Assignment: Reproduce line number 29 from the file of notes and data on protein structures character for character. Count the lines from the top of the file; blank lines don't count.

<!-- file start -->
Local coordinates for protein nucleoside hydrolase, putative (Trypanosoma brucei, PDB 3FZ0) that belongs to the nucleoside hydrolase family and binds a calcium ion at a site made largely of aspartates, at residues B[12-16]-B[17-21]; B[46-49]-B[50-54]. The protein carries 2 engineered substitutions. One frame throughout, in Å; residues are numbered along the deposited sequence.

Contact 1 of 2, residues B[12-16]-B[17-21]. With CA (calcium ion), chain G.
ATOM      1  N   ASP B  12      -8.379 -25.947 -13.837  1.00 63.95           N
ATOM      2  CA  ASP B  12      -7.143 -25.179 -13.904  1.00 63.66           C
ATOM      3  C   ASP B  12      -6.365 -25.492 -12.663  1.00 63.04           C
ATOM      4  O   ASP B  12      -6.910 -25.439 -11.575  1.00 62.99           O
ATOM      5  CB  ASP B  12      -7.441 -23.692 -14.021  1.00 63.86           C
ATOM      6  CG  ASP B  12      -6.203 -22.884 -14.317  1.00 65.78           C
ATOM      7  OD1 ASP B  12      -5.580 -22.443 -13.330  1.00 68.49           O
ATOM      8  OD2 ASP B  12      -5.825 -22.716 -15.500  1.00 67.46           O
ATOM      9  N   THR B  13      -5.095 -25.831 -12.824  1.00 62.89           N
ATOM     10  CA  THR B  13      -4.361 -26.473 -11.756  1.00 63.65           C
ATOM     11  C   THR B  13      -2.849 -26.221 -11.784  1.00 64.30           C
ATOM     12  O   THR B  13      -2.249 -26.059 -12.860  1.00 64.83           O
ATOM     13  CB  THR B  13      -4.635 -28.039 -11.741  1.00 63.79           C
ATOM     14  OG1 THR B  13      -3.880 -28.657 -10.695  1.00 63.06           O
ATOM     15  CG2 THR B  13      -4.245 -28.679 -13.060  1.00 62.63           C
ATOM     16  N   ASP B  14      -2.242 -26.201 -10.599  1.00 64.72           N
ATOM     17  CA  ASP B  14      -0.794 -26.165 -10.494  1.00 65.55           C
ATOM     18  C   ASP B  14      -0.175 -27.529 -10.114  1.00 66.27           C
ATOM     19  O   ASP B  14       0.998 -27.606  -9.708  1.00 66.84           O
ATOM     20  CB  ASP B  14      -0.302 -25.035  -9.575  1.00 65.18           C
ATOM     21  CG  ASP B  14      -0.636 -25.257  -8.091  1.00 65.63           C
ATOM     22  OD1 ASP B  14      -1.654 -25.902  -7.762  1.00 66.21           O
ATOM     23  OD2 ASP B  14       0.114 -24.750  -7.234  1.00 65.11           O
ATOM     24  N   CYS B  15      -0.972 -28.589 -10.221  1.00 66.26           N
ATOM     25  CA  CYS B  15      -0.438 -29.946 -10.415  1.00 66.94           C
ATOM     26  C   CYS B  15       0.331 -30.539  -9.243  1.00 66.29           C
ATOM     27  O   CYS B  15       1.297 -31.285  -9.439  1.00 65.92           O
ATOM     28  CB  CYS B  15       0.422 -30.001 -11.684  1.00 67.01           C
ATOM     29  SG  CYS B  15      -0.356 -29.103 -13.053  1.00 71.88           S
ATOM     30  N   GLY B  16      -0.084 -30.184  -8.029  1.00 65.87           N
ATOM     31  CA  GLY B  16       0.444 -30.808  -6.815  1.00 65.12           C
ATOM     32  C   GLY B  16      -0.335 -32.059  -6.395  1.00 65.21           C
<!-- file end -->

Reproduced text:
ATOM     27  O   CYS B  15       1.297 -31.285  -9.439  1.00 65.92           O